Adding Color to Your Dynamic Tables in LiquidOffice

Applies To: LiquidOffice

In many of our LiquidOffice forms we use the dynamic table controls with row addition and removal turned on. You can see a sample on the left of a very simple form showing this behavior in Internet Explorer.  This works pretty well, but we recently had a seemingly simple request to change the color of the add (+) and remove (-) buttons.  There are several things you can customize in your form just by adjusting some properties, but the color of these buttons are not currently available as settings.

So what are our options?  We posed that question to Autonomy technical support and they came back with a couple of methods to get to these buttons in javascript and to set their color there.  We needed this behavior on multiple tables on the same form and on multiple forms so we put together a method using their help to come up with a pretty simple solution…

The heart of it is the following code:

//Sets the colors of the + and - buttons for dynamic tables
function ColorizeButtons(tableName){
  var tbl = CSForm.getTable(tableName);
  var addColor = "699A41";
  var remColor = "BF3834";
  if (tbl != null && tbl.isDynamic()) {
    if (tbl.isRowAdditionAllowed()) {
      var addButton = CSForm.getField("DFS__" + tableName + "_addRow");
      if (addButton != null) {
        addButton.setFillColor(addColor);
        addButton.setTextColor("FFFFFF");
      }
    }
    if (tbl.isRowRemovalAllowed()) {
      for(var i=0;i<=(tbl.getNumberOfRows()-1);i++) {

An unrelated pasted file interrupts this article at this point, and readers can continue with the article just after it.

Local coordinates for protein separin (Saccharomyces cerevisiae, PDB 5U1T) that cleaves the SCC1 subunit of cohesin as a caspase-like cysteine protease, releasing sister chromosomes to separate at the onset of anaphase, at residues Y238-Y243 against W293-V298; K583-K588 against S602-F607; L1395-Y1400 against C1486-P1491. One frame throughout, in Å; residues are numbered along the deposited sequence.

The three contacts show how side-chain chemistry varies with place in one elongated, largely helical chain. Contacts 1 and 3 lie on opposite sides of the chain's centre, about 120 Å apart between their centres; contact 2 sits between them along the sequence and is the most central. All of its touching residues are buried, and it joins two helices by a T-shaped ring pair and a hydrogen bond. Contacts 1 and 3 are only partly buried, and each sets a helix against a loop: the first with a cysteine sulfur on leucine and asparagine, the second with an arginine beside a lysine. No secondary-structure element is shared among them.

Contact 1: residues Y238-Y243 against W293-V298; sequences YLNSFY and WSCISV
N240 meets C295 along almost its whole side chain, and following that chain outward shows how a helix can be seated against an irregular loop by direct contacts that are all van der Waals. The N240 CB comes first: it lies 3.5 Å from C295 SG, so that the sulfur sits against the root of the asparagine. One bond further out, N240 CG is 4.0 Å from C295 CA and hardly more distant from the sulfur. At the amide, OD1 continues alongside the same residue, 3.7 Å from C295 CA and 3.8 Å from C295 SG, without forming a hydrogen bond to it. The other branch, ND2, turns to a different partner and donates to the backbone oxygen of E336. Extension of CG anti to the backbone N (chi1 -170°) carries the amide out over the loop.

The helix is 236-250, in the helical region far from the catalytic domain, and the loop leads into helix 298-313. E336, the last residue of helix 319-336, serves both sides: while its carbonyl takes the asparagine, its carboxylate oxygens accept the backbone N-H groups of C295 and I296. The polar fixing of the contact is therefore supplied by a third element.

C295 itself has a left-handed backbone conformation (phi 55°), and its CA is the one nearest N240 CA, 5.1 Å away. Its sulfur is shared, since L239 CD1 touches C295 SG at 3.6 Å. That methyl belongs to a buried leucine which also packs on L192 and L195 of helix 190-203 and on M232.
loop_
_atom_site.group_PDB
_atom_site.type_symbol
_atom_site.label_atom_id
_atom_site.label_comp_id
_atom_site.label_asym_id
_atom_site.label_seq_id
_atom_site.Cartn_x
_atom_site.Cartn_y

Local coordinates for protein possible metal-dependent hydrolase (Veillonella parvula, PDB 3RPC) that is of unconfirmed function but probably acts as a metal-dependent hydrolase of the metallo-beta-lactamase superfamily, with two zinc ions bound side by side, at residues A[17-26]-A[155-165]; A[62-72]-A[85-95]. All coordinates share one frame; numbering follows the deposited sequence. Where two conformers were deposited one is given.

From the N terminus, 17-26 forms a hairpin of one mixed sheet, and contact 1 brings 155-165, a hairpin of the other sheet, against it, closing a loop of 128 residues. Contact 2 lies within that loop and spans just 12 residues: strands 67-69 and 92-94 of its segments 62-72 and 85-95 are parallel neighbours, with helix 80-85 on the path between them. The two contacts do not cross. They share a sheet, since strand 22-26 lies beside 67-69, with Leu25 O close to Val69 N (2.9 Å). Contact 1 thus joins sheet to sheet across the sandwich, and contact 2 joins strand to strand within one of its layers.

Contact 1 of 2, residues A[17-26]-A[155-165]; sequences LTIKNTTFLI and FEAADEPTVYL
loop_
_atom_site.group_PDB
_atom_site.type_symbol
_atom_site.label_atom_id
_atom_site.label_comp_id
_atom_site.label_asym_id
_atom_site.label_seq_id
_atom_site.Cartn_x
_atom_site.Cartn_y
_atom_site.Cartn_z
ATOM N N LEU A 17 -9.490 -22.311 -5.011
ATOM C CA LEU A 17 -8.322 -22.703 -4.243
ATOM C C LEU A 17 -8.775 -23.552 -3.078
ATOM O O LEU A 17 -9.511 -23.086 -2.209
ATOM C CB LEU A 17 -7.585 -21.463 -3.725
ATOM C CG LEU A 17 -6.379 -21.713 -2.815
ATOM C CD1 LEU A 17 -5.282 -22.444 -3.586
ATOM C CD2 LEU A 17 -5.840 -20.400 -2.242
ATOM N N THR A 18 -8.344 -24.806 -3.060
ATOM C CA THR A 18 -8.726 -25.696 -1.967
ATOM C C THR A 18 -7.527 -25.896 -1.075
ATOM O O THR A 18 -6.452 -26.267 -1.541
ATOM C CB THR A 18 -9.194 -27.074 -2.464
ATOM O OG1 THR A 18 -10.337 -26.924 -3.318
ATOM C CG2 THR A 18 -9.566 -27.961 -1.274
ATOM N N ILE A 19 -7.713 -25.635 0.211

var remButton = CSForm.getField("DFS__"+tableName+"_removeRow_"+ i);
        if (remButton != null) {
          remButton.setFillColor(remColor);
          remButton.setTextColor("FFFFFF");
        }
      }
    }
  }
}

To use this, open up the script editor in the Form Designer (Tools > Script Editor).  Expand your form and click on the <Client> node and paste the above code.  Then expand the<Client> node and then expand the CSForm node and double click the OnLoad() event to add the function.  In this event add a call to the above function for EACH dynamic table on your form where you want the buttons colored using the name of the table as the parameter (Our sample table is named GreatStuff).  For the test form we’re using our OnLoad event looks like this:

function CSForm_OnLoad()
{
  ColorizeButtons("GreatStuff");
}

Then for EACH dynamic table on your form find the table’s main node in the <Client> node on the right and expand it and double click the OnRowAdded() event and set the code like this:

function GreatStuff_OnRowAdded()
{
  ColorizeButtons("GreatStuff");
}

Your Script Editor should look similar to this:

Press F5 to save and compile.  That’s it.  Just test the form (File > Preview > As HTML) .  With most recent versions of Internet Explorer you will be prompted during the preview with a yellow message bar at the top of the page saying that it has restricted content from the page. This will only happen on your local machine and is a good, but annoying, security feature. Just click on the message and choose Allow Blocked Content… and all your scripts will run just fine.

Now your plus (+) buttons should be green and your minus (-) buttons should be red:

That’s all there is to it.  The buttons aren’t beautiful, but now they’re easier to see and the colors you choose can help indicate their function or match your logo.  To customize the colors used, just edit the ColorizeButtons function listed above with the hexadecimal color values in a string (without the #).  This is a pretty standard format found in HTML and you can easily find sites out there to help you with these.  A good and easy one is ColorPicker.com.  You can just adjust your colors right on the site and it gives you the hex value right at the top.  Just copy it and remove the #.

  var addColor = "699A41";
  var remColor = "BF3834";

To change the text color just edit the setTextColor(“”) calls using the same types of values (the code above uses white “FFFFFF”).

Let me know if you find this useful or if there are other tricks you use to help customize your forms.

Originally Published on WireBear.com/blog on November 26, 2010

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